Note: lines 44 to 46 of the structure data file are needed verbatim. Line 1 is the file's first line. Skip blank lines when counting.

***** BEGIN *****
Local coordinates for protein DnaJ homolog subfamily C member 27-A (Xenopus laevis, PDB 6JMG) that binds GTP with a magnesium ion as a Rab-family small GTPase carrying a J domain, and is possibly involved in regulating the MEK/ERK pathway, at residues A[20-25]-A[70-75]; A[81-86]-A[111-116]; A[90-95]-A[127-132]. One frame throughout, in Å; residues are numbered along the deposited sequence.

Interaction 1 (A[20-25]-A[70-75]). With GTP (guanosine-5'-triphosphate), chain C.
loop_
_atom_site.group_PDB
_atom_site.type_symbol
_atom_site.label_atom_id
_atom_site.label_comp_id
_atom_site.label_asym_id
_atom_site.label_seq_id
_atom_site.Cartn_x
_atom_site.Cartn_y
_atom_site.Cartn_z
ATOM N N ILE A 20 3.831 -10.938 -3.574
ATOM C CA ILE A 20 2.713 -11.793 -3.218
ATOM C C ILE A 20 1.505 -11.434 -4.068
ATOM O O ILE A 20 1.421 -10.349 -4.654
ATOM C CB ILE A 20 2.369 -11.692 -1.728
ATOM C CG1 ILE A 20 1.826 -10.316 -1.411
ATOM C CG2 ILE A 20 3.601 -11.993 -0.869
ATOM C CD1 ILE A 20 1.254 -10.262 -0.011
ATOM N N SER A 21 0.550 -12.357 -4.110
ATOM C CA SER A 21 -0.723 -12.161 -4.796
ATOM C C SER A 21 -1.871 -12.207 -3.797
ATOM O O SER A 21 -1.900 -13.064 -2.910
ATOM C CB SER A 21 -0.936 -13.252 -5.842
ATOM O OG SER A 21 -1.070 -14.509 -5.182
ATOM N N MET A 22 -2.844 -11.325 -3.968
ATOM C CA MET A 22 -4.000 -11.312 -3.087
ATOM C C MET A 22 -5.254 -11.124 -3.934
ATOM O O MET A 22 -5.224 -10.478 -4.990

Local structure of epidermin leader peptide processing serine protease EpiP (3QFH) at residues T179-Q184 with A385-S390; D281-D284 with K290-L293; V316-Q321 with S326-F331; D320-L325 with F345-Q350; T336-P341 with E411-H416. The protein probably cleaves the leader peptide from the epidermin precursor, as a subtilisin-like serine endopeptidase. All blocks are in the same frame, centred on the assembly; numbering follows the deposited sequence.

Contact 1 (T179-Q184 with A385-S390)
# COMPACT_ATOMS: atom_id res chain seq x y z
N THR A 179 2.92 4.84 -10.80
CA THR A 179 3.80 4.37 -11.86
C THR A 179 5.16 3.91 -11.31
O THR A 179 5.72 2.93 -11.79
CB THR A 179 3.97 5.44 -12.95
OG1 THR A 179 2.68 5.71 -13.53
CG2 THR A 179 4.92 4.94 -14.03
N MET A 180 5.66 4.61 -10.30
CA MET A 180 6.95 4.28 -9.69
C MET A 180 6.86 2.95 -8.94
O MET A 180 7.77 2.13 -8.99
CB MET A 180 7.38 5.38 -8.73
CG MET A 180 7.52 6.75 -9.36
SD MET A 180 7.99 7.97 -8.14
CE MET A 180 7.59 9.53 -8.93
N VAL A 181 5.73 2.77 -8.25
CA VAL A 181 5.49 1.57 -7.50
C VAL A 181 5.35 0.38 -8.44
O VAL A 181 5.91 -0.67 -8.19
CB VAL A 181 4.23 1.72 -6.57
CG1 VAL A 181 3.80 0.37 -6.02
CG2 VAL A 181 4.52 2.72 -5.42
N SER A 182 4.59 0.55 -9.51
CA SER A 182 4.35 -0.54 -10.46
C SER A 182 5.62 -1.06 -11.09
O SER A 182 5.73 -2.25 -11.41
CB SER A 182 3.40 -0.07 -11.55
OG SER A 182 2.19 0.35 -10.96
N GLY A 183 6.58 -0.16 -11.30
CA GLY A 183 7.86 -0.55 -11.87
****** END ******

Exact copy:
O MET A 180 7.77 2.13 -8.99
CB MET A 180 7.38 5.38 -8.73
CG MET A 180 7.52 6.75 -9.36